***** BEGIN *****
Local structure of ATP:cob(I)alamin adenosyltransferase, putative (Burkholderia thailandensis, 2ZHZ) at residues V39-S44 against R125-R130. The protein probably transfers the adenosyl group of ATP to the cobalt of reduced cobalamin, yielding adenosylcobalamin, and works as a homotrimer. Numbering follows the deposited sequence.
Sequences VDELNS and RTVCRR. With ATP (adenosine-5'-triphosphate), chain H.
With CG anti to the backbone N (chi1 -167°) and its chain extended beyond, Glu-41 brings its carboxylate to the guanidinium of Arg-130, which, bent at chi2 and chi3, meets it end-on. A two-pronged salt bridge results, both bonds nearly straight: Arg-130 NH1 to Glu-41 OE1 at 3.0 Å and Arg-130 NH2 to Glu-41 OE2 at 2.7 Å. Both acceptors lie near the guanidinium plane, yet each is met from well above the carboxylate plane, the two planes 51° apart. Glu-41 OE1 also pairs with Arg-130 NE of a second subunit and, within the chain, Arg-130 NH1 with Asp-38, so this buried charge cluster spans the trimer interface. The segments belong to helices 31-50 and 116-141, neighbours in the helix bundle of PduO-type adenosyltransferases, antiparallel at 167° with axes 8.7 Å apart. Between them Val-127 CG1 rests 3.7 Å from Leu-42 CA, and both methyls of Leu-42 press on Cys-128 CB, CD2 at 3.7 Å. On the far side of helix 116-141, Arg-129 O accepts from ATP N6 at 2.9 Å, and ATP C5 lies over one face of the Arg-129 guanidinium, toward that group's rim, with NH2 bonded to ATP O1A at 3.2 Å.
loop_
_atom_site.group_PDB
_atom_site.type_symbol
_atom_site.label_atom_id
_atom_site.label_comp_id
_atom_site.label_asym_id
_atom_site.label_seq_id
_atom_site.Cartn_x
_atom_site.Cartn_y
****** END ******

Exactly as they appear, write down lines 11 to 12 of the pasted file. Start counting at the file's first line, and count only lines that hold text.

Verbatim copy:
_atom_site.Cartn_x
_atom_site.Cartn_y